Mid-County to seek ESD status
By LPR Staff
Representatives of the Mid-County Volunteer Fire Department came forward on Tuesday morning to ask the Caldwell County Commissioners Court for support in forming an Emergency Services (taxing) District to support fire and rescue operations in their area.
The ESD, which would be the fourth in Caldwe
ll County, would allow for the levy and collection of up to 10 cents per $100 of valuation on improvements, for the funding and operation of the fire and rescue department.
“Our trucks are old, and we want to be able to acquire equipment and enact safety measures,” said Joe Colurciello, the assistant chief at Mid-County. “We want this, not only for the safety of our volunteers, but also for the safety of the residents.”
The Mid-County representatives have circulated a petition, and presumably attained the 100 signatures necessary for the formation of the Emergency Services District.
The next step in the process is a public hearing on the matter, which the Commissioners Court set for Monday, Feb. 23, 2015, at 9:30 a.m. in the Caldwell County Commissioners Courtroom, on the second floor of the Caldwell County Courthouse. After the hearing is held, the matter will be put on a ballot for election among the registered voters within the ESD service area.
In a related item, the Commissioners entered a resolution recognizing one of the founding members of the Mid-County Volunteer Fire Department, Chief Jerry Doyle, who will be retiring at the end of this month after more than 40 years of service to the Lockhart Fire Department.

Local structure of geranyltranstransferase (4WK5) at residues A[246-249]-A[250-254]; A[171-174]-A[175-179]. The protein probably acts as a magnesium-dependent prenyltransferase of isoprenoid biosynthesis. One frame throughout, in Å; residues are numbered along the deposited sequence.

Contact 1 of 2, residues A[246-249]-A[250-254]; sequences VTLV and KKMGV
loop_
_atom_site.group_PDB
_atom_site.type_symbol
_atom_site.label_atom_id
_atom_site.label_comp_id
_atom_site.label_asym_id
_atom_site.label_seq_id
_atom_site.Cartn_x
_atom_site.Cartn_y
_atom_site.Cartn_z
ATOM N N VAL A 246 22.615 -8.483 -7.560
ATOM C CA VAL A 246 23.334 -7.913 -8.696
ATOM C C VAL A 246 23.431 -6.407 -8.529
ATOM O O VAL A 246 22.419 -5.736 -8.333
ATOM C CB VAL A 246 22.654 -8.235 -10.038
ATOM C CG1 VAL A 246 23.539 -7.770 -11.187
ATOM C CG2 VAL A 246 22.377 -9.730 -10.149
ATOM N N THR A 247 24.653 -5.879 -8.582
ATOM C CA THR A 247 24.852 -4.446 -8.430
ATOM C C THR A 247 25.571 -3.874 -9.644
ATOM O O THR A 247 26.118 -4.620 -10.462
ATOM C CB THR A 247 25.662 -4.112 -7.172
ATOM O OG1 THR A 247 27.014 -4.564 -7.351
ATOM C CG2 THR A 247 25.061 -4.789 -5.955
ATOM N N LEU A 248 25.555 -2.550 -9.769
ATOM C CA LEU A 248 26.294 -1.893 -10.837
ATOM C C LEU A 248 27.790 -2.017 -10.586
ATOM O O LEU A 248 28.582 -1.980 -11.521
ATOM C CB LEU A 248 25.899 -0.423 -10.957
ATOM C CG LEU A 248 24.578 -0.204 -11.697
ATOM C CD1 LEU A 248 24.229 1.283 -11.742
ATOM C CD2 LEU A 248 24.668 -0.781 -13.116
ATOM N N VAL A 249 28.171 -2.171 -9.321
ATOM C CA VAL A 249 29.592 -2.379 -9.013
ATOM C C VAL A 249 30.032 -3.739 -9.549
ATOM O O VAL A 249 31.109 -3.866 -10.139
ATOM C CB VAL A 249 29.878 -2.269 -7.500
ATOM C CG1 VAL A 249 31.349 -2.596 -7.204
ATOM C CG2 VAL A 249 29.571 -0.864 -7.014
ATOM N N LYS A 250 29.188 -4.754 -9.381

Doyle, who still serves as Chief for Mid-County, joined the Lockhart Fire Department in 1971.
“It’s the greatest career anyone could every have,” Doyle said after a heartfelt presentation of the resolution in his honor. “I don’t think I could have changed my thoughts about doing anything else.”
In other business, after public complaints last week, newly-minted Commissioner Eddie Moses asked the Court to discuss the recent decision of Caldwell County Clerk Carol Holcomb to close her office during the lunch hour, from noon – 1 p.m.
Although elected officials have the right to set their own office hours independent of the Court’s blessing, Moses said he had several inquiries about the matter, and wondered if it was a question of staffing; he said he would like Holcomb to reconsider the decision.
“This is not a choice that I made lightly,” Holcomb said. “When we were at the Courthouse, we were open during lunch, and we dis a study for a couple of months. Sometimes, we had one or two people come in, but most days, we didn’t have anyone come in during the lunch hour.”
Additionally, Holcomb noted, after the move to the Caldwell County Judicial Center, she noticed hers was the only office in the building open through the lunch hour.
“This is consistent with the operating hours of the new building, and if we had more people coming in during the lunch hour, we wouldn’t have even considered it,” she said.
Additionally, because portions of her staff operate on different software systems in different areas, the concern is that members of the public would come to the office, but not be able to be served by a clerk who was unfamiliar with their needs.
In the end, Holcomb implied she was not going to change her decision, with the support of at least two Commissioners, Joe Roland and Neto Madrigal, who said they were uncomfortable interfering in the office operations of another elected official.